SCOTLAND could soon be differing from the rest of the UK in its approach to offshore wind farms, according to top energy law experts. Crown Estate Scotland (CES) last month unveiled plans to lease new areas of seabed for offshore windfarms. In its discussion paper, CES, which is currently becoming a devolved agency, asked for responses by August 31, with findings due to be published by the end of 2018. Alan Cook, a partner and expert in offshore renewables at law firm Pinsent Masons, said: “There are encouraging signs contained within the CES discussion paper in to how the seabed and offshore renewables will be managed under its devolved status. “The paper is framed in an open way that asks developers and other interested parties to contribute opinion on how things could be improved compared to the approach in previous UK licensing rounds, and if lessons can be learned then that can only be viewed as a positive. “It is encouraging that CES said it would not be prescriptive in terms of what type of offshore technologies would be adopted and that opens up the options to look at models other than traditional fixed turbine wind farms. “We have recently seen Statoil launch the world’s first floating wind farm – Hywind – off the coast of Aberdeenshire based on technologies which were not available just a few years ago, and an open-minded approach to exploring the benefits of new developments in offshore wind technology will enhance Scotland’s reputation for leading the renewables sector. “Although not covered in the discussion paper, another factor at play for those working in the sector is how the changing face of traditional oil and gas activity may impact on renewables. “Previous constraints on developing windfarms were in place because of the location of long-established oil and gas producing infrastructure but as more oil and gas assets come offstream, it frees up more seabed and provides opportunities for new windfarms in areas which were previously off-limits.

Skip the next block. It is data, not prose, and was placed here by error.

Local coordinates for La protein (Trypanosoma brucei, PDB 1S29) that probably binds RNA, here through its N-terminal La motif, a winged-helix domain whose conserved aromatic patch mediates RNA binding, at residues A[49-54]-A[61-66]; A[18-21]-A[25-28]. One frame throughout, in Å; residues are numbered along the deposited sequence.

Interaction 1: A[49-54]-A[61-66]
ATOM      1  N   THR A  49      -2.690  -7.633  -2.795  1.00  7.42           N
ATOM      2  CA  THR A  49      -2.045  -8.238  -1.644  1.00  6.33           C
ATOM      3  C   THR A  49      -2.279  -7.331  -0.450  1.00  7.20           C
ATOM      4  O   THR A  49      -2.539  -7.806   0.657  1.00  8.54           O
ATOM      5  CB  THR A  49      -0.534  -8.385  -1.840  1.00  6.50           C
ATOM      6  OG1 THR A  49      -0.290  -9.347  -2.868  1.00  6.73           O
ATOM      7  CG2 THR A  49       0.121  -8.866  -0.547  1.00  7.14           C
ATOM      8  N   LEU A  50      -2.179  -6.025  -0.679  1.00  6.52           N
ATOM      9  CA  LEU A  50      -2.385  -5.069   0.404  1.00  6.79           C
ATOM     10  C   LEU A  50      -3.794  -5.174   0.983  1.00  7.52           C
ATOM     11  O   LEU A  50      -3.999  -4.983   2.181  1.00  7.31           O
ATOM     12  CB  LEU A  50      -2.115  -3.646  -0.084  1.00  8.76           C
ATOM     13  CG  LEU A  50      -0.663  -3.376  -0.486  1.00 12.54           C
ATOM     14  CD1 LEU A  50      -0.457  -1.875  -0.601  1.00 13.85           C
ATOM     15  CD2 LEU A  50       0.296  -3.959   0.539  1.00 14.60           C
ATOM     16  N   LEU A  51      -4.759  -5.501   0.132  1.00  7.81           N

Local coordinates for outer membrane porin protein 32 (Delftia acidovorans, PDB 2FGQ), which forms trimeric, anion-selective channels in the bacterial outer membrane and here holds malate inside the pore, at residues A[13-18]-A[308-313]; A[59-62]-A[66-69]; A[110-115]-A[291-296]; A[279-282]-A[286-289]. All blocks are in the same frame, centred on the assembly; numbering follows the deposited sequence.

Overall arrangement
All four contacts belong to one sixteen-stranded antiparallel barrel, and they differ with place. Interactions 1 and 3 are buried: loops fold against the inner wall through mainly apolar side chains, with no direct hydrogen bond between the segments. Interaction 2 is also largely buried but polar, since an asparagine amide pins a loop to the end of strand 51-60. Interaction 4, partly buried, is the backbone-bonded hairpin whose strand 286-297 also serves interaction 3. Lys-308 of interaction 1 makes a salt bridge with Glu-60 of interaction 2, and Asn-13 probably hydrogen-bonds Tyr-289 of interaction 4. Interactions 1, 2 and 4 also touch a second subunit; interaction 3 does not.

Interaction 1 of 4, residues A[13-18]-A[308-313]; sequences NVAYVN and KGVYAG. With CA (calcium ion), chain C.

The National 6th June 2018 read more »